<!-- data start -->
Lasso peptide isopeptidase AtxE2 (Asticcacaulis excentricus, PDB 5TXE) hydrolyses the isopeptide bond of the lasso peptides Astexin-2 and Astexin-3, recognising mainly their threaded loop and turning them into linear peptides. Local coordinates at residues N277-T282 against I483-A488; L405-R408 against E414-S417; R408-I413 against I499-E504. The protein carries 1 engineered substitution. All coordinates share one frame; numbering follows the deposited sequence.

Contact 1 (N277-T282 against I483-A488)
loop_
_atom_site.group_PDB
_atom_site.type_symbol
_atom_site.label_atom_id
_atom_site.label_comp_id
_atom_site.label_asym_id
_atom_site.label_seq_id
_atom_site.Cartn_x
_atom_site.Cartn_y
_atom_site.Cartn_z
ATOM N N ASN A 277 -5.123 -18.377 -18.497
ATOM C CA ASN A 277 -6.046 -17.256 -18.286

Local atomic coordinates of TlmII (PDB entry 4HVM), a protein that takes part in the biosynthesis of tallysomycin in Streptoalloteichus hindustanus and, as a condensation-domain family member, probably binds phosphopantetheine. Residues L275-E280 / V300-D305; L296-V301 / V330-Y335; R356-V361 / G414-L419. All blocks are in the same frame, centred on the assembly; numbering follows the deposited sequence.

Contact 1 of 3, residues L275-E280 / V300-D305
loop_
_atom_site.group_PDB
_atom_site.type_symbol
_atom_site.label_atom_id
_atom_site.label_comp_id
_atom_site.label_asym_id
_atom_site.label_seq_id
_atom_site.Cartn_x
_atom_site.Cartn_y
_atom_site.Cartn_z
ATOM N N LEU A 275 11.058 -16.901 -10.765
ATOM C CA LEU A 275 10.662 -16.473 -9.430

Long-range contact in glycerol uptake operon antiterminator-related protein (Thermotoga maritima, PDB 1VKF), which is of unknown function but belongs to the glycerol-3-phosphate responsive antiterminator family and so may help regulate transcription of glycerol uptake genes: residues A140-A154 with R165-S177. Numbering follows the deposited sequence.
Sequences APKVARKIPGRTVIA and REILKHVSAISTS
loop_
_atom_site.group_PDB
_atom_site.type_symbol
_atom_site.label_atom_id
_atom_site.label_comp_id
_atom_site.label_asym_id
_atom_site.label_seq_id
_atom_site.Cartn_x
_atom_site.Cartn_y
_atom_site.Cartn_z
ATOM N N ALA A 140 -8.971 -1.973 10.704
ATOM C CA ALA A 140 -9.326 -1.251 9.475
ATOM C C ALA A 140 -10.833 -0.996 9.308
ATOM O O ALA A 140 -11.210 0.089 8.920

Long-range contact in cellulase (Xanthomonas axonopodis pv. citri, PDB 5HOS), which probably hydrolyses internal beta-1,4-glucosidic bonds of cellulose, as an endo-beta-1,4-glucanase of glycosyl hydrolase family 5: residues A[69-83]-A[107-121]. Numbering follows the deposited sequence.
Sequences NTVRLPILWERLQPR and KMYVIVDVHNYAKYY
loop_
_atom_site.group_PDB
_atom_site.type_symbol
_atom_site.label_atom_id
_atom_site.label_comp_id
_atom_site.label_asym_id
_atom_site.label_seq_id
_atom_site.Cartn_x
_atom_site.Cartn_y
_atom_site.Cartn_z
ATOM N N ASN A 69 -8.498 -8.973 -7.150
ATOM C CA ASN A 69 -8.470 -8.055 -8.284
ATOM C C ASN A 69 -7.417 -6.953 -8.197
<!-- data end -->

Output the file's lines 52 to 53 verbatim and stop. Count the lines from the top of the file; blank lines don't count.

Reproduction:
_atom_site.label_asym_id
_atom_site.label_seq_id